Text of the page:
It can be difficult to select the right web developer. Regardless of your project and your budget, there are a lot of people with wide ranging degrees of skill at web development. How can you have any idea of their level of expertise and professionalism? How do you determine what you want or need? There is no absolute answer to this question, unfortunately. As much as I’d love to say "Well, obviously, you should hire me!", I may not actually be the most appropriate choice for your project.
Fortunately, there are a number of ways in which you can research your potential web developer and try and determine whether you’re interested in pursuing their services. The very first step is to find the developer’s own website and look around. There are a few specific things you’ll be looking for.
On the developer’s website.
First of all — you do not need to like the developer’s website. What they have designed for their own purposes does not necessarily reflect what they’ll do for you. The first thing you should find is a page of examples of their work (my design gallery, for example). Look at a few of their designs. Do they reflect the business or individual they’re representing? Do they look amateurish? (This is, of course, very subjective. However, if you think the sites don’t look professional — don’t pay for them.)
Probably the most important part of a website is the navigation. While you’re browsing around these sites, can you find things that you might be looking for? Do the links go where you expect them to? Is the text for the links meaningful? Think like a customer of the business – if you wanted something from them, could you find it?
Take all of what you find with a grain of salt – it’s difficult to know what the circumstances may have been. A stubborn client may have insisted that his links be represented exclusively by abstract art, although few will guess that the fragment of Mark Rothko’s "Light Red Over Black" leads to his contact information.
What about local developers?
This is ultimately your personal preference. Do you want to be able to sit down with your developer and discuss the site over lunch? You’ll probably want to pick somebody in your area. If this isn’t a priority, however, most web developers have no problems working remotely.
Communication with your developer, whether local or remote, is critical. The first stages of establishing your relationship with the web developer, before you’ve signed any contract or completed price negotiations, are a good time to figure out how reliable the developer might be with communication. If they don’t answer your questions from the beginning, you may not want to trust them to be communicative during the project!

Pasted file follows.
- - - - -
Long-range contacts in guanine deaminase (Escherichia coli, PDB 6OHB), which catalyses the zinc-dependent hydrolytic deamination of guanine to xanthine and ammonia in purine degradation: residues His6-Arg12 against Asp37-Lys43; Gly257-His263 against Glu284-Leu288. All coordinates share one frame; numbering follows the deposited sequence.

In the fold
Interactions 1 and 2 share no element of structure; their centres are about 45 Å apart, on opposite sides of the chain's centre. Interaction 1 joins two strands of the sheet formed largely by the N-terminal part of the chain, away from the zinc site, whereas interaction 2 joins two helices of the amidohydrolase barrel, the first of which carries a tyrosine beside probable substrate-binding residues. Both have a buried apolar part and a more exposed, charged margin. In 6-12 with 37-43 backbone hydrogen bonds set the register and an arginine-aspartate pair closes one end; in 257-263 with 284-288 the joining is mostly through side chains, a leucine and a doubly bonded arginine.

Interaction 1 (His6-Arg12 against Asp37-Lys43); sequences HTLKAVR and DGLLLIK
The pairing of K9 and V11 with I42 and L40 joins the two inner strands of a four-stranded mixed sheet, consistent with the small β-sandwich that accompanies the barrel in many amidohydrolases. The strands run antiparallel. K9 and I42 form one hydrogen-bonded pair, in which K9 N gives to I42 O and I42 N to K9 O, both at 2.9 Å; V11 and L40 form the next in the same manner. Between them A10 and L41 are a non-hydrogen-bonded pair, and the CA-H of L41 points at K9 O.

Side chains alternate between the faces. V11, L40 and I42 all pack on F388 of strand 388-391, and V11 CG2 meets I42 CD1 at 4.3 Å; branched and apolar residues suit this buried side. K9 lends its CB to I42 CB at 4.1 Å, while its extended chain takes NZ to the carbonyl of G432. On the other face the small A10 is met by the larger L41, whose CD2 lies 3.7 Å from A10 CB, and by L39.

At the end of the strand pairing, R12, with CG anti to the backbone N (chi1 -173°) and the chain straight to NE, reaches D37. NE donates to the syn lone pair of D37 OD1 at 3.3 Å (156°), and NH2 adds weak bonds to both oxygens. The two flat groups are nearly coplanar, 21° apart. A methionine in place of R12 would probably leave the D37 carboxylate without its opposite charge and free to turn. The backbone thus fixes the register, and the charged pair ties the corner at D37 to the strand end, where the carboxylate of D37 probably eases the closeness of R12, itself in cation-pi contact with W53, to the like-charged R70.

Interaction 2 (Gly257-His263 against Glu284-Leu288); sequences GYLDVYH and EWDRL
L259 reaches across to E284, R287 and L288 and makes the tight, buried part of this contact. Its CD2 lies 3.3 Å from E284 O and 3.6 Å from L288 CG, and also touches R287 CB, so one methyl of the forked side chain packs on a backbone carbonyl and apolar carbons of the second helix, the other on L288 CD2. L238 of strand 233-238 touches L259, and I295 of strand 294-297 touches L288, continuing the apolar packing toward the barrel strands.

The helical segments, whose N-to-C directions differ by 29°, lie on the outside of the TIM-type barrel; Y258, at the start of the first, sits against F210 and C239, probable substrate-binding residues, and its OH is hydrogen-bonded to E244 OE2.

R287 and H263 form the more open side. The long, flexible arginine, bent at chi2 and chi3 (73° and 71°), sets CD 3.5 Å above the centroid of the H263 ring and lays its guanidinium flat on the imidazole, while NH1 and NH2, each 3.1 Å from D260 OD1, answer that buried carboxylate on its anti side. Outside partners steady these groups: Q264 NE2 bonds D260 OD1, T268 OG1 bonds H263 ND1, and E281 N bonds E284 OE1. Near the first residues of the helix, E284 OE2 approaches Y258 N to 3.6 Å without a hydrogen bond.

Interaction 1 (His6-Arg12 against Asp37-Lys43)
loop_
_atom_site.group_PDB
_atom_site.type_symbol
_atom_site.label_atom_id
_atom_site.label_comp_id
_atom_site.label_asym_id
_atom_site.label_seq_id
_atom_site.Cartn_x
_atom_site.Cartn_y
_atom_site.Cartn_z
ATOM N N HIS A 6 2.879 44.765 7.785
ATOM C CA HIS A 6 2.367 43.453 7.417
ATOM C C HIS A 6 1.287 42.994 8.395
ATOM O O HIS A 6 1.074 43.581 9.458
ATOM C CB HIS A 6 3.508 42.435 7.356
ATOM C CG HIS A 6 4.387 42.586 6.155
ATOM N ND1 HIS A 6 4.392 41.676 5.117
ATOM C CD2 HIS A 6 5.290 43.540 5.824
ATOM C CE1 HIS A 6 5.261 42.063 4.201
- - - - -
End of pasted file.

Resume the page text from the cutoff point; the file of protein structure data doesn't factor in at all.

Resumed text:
There are an incredible number of tools for checking websites. You can use these tools to validate their code
(that is, to check it against the W3C (World Wide Web Consortium)‘s standards for the
HTML (HyperText Markup Language) language), or to check it for accessibility, or to see how long it will take to the site to load. All of
these things are potentially of concern. Valid code is an indicator of professionalism – it demonstrates that
the developer has taken the time to check the code and make certain that everything was formed correctly.
Although web browsers are very forgiving of errors, HTML is still a computer language, so the correct construction
of the web programming language is a good thing to do!
Accessibility is also important – especially if you anticipate a large number of visitors to your site. The
more people visiting, the higher the probability that one of them will have some kind of perceptive disability,
such as blindness or color-blindness, or some other disability which would limit their ability to use your
site. It is not yet law in the United States, accept as it applies to government sites, but there has been
precedence set in the courts in some states to offer this protection to disabled populations.
The speed with which a site loads, or "Load Time", is probably one of the most crucial elements to
check. The standard estimate is that a user loses patience after waiting about 8 seconds for a page to load.
Every extra second is the possibility they’ll just go somewhere else. There are many factors playing in to
speed, and it’s very easy to check.
Online Tools for Testing Websites
- HTML Validator – from the World Wide Web Consortium
- WAVE – WebAim.org
- Color Blindness Simulator – From "VisCheck.com"
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